There are lots of questions and information on cholesterol here, but I didn't find a question on this exact subject. I apologize I missed something.
I'm wondering how much people have seen their TC and/or LDL change based on the following things:
1) From day-to-day or week-to week? Most of us have labs done every few months or so but, if you've ever had them a few days or few weeks apart for any reason, how much variation have you found in the short run?
2) From calculated to measured cholesterol? I've read (maybe on this forum) about people's LDL changing hugely when they asked their LDL to be measured rather than calculated. Just wondering how much folks here have seen a substantial change?
Thanks for sharing your experience.
asked byLee_2 (1505)
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on April 27, 2011
at 05:11 PM
It depends on the type of fat you eat. If most of it is just fat attached to meat, then it will likely go up slightly. If you eat a lot of myristic (and to a lesser extent palmitic) fatty acids via butter/coconut consumption, you'll see a jump in both HDL and LDL. I was eating massive amounts of butter in everything and my total cholesterol went from under 200 to 391. I'm getting it tested again in about a week, so I'll report back with an update.
Now, as to whether or not this jump is actually clinically significant, that's anyone's guess. I've decided to remove most dairy fat from my diet and replace it with fat from the ruminants themselves, but it may be that sky-high LDL is a marker for the type of fat you eat, not for a particular morbidity.
Edit: To answer the rest of your question, the rapidity with which it changes in a healthy person is quite high. For a sick person whose LDL is fighting a losing battle trying to repair inflamed arteries etc., the cholesterol content of lipoproteins will likely remain upregulated, but for you or I tinkering with our diet, we'll see rapid swings. If you read scientific papers/clinical studies, they'll have a dramatic change upward in LDL for example on a high myristic acid diet and then a brief "washout period" where it returns to "normal" before they put that individual on one of the other diets.
What this means for us is that if you had to take a cholesterol test for insurance purposes or something where some idiot is going to misinterpret the results and use it to screw you over financially, then you could just cut out all butter/coconut, reduce fat in general, increase soluble fiber for a couple weeks leading up to the test and then just go back to your normal diet afterward. I would expect a profound difference.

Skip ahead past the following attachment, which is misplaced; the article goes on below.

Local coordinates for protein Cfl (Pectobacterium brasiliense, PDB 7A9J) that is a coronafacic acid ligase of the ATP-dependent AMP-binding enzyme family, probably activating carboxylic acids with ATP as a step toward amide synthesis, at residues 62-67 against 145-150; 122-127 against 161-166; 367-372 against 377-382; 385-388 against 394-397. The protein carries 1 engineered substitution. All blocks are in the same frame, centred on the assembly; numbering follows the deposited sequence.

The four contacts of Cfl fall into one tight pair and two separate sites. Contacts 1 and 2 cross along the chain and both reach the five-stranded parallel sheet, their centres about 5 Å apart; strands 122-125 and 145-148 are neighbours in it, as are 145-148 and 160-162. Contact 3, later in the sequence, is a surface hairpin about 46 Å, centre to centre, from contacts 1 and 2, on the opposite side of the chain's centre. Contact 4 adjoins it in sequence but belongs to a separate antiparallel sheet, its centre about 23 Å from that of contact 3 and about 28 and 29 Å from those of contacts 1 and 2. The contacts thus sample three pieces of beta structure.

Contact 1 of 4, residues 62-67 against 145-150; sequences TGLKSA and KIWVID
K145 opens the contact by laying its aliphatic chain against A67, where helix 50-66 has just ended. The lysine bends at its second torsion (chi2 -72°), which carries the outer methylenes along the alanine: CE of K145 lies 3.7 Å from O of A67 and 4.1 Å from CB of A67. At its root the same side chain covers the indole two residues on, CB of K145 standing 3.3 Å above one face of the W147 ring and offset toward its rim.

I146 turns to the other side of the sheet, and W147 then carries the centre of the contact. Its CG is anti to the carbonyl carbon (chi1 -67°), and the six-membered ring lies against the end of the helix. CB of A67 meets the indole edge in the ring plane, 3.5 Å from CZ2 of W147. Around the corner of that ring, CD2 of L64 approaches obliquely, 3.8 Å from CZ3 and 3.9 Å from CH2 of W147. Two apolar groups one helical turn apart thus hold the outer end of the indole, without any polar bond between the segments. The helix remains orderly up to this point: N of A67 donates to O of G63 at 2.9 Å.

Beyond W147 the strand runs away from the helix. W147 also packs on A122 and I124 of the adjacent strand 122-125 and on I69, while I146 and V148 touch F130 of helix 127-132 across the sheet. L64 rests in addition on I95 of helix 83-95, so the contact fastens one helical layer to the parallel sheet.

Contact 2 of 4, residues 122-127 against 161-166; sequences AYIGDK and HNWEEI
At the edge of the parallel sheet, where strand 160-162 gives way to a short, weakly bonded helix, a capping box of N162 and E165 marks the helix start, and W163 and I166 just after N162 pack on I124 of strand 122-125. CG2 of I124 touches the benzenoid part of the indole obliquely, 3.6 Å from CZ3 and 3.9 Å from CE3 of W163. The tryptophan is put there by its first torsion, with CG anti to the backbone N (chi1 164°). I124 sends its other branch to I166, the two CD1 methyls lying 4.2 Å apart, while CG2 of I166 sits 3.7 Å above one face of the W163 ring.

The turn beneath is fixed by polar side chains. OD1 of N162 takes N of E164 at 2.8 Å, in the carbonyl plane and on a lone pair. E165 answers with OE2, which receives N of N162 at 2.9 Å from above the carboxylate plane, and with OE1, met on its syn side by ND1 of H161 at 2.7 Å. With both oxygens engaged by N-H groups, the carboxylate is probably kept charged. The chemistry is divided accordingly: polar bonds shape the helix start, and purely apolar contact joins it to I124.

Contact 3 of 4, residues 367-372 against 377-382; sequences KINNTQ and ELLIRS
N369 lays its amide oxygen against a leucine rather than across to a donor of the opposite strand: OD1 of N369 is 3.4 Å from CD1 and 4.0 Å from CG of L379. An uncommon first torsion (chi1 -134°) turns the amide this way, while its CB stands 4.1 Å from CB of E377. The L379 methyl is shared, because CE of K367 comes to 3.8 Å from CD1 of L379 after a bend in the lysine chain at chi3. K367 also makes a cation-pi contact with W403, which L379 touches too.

on September 26, 2012
at 10:58 AM
I actually got tested on two consecutive days. Thursday 8.00am fasting test (following a week of over-consumption of saturated fats) 5.2 (total Uk scale). And a non fasting test Friday 8.00am (following a near zero saturated fat day) 3.99 (total)/ 1.57 HDL).
Suggests a huge variation and also calls into question the accuracy of different types of testing.
on April 27, 2011
at 03:07 PM
The first set of numbers is from 2009 but those are the same numbers I usually got annually on the SAD. The second set is from a lipid panel done the day after I completed my first Whole 50:
Cholesterol - 222 --> 217 HDL - 71 --> 105 Chol, non HDL - 151 --> 112 Triglyceride - 82 --> 30 LDL - 135 --> 106
In summary - Overall cholesterol DOWN (5) HDL UP (34) Non HDL, chol DOWN (39) Triglyceride DOWN (52) LDL DOWN (29)
During the Whole 50, though, I ate mainly lean meats and got my fat from coconut milk and avocados. I also ate no whole eggs. I really don't know how different these numbers would look if I'd relied more on fatty meats and eaten whole eggs.
on March 30, 2011
at 01:05 PM
Hubby's readings all rose slightly from last year, and I haven't been to the doc yet.
on March 21, 2011
at 08:15 PM
I had my last tests in July, a few months on paleo, but still with gluten then. My LDL went slightly up, HDL went very strongly up, by 40points or so. Trigliceryds went down to 37, I think from around 90, if I remember correctly. I should do a check up soon, to see changes since going completely gluten-free in July.